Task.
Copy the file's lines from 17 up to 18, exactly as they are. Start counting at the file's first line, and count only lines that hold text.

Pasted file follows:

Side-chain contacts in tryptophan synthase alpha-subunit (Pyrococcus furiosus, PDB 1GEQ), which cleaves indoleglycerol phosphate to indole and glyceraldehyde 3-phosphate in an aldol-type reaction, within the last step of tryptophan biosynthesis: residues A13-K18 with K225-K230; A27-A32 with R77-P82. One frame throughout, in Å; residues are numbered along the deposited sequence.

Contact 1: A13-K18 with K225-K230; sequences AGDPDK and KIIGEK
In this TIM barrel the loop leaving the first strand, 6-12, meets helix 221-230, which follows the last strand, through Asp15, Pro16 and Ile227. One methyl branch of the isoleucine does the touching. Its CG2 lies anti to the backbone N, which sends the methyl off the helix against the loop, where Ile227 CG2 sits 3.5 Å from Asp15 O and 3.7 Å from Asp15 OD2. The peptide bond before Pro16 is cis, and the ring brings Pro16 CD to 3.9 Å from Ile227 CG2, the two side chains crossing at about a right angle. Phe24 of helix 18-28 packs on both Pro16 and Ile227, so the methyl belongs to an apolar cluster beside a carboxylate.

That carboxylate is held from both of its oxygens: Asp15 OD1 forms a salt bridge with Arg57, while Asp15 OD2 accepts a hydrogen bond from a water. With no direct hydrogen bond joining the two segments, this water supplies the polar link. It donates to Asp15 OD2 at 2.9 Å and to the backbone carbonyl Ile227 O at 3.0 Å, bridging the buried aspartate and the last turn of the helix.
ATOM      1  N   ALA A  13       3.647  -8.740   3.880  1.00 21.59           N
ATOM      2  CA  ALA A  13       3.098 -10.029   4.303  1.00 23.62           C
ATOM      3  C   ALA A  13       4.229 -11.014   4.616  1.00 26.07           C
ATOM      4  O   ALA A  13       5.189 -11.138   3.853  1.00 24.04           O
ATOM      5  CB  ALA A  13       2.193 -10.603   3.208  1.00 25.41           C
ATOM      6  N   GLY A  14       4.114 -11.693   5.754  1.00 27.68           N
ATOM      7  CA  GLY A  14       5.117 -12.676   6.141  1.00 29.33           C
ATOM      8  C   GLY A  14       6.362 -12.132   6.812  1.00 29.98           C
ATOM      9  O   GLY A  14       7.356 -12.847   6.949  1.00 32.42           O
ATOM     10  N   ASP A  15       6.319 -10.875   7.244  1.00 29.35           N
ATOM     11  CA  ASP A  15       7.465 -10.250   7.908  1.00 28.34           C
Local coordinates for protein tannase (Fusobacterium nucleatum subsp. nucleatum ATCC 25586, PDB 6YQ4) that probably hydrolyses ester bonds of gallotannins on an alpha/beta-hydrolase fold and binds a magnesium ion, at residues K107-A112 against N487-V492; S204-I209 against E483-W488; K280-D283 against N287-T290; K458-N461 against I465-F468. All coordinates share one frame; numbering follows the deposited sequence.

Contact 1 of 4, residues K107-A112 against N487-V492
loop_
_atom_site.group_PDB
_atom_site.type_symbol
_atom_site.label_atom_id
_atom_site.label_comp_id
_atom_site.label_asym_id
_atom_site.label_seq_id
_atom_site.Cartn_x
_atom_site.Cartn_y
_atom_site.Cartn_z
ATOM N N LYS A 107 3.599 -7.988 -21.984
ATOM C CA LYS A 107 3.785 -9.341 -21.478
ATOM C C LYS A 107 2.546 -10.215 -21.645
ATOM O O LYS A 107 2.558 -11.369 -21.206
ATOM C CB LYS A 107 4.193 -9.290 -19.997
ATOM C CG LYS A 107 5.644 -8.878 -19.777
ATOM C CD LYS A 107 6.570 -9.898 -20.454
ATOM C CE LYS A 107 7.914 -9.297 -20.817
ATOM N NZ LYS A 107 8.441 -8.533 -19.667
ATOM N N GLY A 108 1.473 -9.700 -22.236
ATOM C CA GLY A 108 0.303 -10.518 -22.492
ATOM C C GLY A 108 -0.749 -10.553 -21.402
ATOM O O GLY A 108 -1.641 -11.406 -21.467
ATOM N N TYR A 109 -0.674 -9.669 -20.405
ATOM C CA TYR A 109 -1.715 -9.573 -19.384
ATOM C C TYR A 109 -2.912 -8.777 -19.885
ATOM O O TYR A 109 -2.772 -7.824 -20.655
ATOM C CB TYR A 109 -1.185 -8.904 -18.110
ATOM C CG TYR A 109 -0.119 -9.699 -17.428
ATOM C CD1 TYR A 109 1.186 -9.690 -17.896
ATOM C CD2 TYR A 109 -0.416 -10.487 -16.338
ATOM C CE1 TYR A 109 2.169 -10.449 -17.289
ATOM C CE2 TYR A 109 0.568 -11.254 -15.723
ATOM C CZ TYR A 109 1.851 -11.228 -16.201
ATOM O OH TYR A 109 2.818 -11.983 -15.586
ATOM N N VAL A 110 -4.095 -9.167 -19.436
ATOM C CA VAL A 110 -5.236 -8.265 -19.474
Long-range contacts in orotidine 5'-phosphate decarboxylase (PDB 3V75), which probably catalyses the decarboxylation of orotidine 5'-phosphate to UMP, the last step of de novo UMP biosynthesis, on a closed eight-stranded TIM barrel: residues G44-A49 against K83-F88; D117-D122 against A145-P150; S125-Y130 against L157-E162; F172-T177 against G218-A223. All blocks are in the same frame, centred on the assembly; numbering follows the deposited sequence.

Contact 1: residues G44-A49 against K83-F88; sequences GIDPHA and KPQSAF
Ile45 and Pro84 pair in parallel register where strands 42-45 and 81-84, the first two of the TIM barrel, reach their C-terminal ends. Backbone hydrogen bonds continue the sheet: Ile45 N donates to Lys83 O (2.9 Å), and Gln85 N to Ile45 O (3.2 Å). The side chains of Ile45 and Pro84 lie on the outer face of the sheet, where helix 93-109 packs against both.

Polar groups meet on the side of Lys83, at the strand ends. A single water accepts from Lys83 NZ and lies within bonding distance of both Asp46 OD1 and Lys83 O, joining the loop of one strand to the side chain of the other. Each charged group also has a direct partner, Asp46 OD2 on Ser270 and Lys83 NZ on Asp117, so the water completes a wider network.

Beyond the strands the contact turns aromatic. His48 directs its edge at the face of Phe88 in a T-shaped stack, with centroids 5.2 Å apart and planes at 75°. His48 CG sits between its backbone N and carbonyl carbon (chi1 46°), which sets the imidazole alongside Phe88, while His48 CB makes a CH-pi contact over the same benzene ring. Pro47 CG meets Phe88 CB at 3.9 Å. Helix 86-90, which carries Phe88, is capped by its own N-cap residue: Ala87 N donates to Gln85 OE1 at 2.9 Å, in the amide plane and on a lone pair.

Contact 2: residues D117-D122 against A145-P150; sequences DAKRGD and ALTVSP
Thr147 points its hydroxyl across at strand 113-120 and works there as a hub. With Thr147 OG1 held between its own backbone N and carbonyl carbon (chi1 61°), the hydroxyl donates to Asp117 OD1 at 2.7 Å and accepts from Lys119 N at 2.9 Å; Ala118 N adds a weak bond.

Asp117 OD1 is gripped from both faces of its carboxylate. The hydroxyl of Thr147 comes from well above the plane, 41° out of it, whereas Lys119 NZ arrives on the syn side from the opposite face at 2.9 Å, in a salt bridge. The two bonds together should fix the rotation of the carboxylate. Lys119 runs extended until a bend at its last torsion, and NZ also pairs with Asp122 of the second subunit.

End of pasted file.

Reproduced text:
Contact 1 of 4, residues K107-A112 against N487-V492
loop_